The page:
Inside a closed-door morning conference meeting, according to multiple members present, Ryan and other top leaders sought to assure lawmakers that Trump stood foursquare behind the “compromise” bill negotiated between moderate and conservative Republicans after Trump left it unclear Tuesday night that he had any preference as to which bill he preferred they support.

“The message was, even though the president was a little unclear, perhaps, in his chat, that he was very much in favor of the [compromise] bill, and we’ll see what happens,” Rep. Fred Upton (R-Mich.) said.

At one point in the meeting, House Majority Leader Kevin McCarthy (R-Calif.) acknowledged the uncertainty by recounting an exchange he had had with Trump on Tuesday night as they left the Capitol. McCarthy said he mentioned to Trump that lawmakers might not have understood that he supported the compromise bill; Trump, he said, reacted with surprise, saying that he spent most of his remarks praising the compromise.

“He said he was 1,000 percent,” McCarthy said Wednesday, confirming the exchange. “In his mind, he was very clear: He was just talking about the [compromise] bill.”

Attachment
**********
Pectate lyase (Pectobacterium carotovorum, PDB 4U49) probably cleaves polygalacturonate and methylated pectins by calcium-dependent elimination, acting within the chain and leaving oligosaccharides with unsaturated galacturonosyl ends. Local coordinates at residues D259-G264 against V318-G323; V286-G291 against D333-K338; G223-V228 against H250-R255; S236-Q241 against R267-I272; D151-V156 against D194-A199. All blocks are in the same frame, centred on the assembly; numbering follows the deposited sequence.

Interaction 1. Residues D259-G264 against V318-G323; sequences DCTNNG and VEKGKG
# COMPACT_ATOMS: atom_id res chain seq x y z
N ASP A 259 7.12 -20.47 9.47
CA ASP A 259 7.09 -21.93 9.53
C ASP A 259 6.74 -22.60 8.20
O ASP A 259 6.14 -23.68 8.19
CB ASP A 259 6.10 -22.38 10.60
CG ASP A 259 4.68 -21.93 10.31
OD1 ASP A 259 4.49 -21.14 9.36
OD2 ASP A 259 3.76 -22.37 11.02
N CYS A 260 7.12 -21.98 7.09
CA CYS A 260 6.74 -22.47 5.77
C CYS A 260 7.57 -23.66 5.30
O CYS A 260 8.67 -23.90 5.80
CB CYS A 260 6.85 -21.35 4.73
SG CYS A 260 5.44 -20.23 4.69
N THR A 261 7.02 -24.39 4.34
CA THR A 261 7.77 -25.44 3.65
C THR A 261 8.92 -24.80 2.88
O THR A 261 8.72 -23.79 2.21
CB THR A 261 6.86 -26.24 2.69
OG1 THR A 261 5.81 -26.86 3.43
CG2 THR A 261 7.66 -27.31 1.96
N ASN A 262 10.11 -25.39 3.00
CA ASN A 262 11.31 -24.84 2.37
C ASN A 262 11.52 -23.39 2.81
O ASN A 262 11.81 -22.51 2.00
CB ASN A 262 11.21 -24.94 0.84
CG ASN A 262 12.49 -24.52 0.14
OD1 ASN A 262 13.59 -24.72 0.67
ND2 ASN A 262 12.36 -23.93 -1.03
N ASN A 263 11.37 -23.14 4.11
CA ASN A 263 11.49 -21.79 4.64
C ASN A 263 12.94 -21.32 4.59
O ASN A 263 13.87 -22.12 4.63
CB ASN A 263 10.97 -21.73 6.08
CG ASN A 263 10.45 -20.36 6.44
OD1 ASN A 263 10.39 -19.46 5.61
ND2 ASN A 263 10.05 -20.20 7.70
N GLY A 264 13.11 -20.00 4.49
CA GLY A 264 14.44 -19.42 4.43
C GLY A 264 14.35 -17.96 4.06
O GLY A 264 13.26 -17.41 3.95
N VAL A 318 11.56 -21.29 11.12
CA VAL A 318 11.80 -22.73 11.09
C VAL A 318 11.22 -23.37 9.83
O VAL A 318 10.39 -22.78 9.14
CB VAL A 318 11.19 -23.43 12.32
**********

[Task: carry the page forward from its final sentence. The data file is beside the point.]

Later Wednesday, in an address to the Republican Study Committee, Sessions did little to clear up the confusion — or put at ease skittish lawmakers who are concerned that Trump could change his mind, much as he supported an omnibus spending bill in April only to publicly slam it later.

“We support both bills,” Sessions told the group, according to a person present for the closed-door remarks. “That’s my understanding of the president’s position, but I could be wrong.”

By late Wednesday, House leaders said they remained on track to hold votes on the two bills Thursday even though both bills remain well short of the necessary votes to pass, according to three GOP officials familiar with a survey of House Republicans conducted after Trump’s speech.

The compromise bill, in particular, is facing doubts from conservatives who are wary of voting for a more moderate bill that probably cannot pass the Senate intact and that they fear Trump may ultimately abandon.

Meanwhile, the moderate Republicans who have pushed their party leaders over the course of months to bring up immigration legislation are watching the process spin into another false start but held out hope the House would ultimately pass something.

“Obviously we’ve got some more work to do,” Rep. Jeff Denham (R-Calif.), a moderate who led the discharge effort, said Wednesday. “We’ve got other options. We will continue to reserve those options depending on how this plays out. We are not going to let this issue go.”